Three out of five Conservatives plan to vote for the Brexit Party in the upcoming European elections, a poll says.
The survey, by the Conservative Home website, found that 61% of Tory members will switch allegiance to the newly formed Brexit Party, led by Nigel Farage.
In comparison, only 22% of those members plan on voting Conservative at the European elections on May 23.
The poll of 1,550 Conservatives found that 3% will vote for the new Change UK party, while 2% will vote Liberal Democrat.
Just 0.19% plan on voting Ukip.
Conservative Home editor, Paul Goodman, said there are a number of reasons why Tory voters are turned off their own party.
“It may be worth running through the reasons that we floated for this dreadful result for the Conservatives,” he said.
“They are as follows. First, anger at the postponement of Brexit after it had been promised over 100 times for March 29.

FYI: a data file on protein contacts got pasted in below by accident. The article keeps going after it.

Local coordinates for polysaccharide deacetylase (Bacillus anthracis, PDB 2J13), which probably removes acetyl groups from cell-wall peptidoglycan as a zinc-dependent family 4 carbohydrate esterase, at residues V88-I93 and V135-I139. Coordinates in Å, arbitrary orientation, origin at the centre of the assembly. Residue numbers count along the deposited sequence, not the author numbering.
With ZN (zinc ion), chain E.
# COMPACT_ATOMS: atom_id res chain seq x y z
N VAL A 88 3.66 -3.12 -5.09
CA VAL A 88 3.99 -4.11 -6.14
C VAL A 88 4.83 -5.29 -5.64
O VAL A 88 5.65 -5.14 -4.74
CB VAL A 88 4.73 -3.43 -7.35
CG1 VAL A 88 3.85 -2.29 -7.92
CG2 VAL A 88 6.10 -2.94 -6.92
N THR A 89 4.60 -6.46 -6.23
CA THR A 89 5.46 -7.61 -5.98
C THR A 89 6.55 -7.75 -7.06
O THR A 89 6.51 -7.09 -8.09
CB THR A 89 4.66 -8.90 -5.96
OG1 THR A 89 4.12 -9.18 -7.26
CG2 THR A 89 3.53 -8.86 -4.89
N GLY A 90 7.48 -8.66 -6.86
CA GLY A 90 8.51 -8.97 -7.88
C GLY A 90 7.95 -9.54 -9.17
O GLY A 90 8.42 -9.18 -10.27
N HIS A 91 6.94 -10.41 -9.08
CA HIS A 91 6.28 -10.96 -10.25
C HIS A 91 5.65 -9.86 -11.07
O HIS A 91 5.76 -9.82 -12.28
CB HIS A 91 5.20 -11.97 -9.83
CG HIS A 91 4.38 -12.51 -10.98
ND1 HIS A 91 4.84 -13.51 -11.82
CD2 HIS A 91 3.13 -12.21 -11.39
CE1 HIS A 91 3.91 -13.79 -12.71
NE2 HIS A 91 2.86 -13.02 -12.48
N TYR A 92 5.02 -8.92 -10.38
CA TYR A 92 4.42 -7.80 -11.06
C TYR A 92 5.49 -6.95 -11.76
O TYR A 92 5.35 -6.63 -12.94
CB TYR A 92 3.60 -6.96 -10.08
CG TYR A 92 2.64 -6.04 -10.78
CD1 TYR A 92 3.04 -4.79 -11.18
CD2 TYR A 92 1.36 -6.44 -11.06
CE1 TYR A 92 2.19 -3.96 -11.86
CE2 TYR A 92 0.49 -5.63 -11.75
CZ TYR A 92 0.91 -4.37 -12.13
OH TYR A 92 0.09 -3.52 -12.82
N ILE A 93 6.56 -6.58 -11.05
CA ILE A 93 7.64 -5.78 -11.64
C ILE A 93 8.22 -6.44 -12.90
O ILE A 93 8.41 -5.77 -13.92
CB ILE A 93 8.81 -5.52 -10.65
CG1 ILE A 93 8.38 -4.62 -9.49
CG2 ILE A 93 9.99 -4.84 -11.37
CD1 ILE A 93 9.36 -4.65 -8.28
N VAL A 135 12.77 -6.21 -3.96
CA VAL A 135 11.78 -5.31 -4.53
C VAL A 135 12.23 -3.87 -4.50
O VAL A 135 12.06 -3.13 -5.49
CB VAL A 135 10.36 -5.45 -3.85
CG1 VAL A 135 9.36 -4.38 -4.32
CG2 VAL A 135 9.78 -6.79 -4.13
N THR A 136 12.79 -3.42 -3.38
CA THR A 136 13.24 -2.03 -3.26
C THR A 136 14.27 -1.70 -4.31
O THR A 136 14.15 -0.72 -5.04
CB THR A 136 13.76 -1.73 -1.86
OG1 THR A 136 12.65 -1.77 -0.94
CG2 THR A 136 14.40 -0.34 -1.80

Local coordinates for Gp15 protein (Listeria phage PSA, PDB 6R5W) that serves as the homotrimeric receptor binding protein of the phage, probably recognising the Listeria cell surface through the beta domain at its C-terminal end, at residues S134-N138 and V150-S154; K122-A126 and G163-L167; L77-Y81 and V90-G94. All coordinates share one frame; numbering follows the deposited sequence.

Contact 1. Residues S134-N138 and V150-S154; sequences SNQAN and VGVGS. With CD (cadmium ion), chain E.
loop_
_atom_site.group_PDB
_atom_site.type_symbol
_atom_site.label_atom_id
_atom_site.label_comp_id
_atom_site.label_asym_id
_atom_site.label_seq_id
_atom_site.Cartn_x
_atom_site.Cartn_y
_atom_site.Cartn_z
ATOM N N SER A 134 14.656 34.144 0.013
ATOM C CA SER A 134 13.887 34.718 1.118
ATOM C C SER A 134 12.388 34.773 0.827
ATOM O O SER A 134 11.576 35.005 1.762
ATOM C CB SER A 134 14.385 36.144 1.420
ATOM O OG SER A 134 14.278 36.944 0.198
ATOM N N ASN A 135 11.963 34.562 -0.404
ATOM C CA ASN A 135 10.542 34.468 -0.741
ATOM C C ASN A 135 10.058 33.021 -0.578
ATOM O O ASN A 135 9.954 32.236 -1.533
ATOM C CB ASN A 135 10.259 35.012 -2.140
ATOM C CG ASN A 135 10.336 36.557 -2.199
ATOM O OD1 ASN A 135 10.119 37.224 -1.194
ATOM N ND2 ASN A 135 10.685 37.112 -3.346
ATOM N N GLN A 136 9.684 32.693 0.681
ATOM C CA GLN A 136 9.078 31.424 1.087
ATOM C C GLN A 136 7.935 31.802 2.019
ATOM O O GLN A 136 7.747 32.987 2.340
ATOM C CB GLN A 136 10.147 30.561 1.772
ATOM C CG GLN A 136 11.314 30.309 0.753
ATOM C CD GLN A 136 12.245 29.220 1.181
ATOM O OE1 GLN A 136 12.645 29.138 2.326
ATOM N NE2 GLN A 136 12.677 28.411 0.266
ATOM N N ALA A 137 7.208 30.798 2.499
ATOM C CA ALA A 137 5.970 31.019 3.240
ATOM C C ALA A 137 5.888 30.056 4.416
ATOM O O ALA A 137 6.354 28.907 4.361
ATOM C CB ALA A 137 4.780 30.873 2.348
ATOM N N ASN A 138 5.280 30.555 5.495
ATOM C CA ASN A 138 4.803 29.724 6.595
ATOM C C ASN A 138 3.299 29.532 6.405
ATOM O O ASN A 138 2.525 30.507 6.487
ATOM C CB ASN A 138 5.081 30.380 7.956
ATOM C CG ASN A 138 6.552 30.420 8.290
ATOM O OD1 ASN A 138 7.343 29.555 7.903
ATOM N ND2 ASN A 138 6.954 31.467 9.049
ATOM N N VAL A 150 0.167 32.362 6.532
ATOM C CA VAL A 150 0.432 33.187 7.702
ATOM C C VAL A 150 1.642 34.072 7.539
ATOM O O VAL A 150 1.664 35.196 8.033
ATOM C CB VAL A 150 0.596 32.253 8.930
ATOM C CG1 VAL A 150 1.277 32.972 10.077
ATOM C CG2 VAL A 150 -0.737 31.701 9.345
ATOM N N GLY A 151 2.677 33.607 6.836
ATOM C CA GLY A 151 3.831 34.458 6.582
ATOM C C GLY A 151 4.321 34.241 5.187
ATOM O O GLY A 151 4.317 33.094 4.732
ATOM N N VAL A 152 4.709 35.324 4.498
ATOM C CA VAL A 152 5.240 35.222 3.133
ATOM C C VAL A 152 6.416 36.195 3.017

“Second, a backlash against Theresa May’s talks with Jeremy Corbyn, which now seem to be nearing a climax, whatever happens. This has infuriated and baffled many members.
“Third, the belief that they provide a free hit chance to protest. Fourth, the belief that Nigel Farage provides a respectable pro-Brexit alternative (backing for UKIP in the survey has collapsed).
“Finally, the hope that a really bad result might prove to be a trigger for leadership change.”
Meanwhile, a report by The UK in a Changing Europe think tank said the European Parliament elections will be treated like a new Brexit referendum by many.
Professor Anand Menon, director of The UK in a Changing Europe, said: "There is an irony that the upcoming European elections will be the most scrutinised, watched and dissected.
"And yet it remains far from certain whether - and if so for how long - any of the British MEPS will take up their seats."
The report states: "Like it or not, convincingly or not, many people will portray the election as a proxy Brexit referendum.
"As for the EU itself, the elections will, obviously, have a bearing on the composition of the European Parliament.
"They will determine the balance of power - between pro-European and nationalist-populist forces, and between left and right - and influence important decisions taken about key appointments to top EU jobs and the future agenda for Europe.
"All things being equal, British MEPs will play a part in those debates, even if their tenures do not last much longer than it takes for these initial decisions to be made.”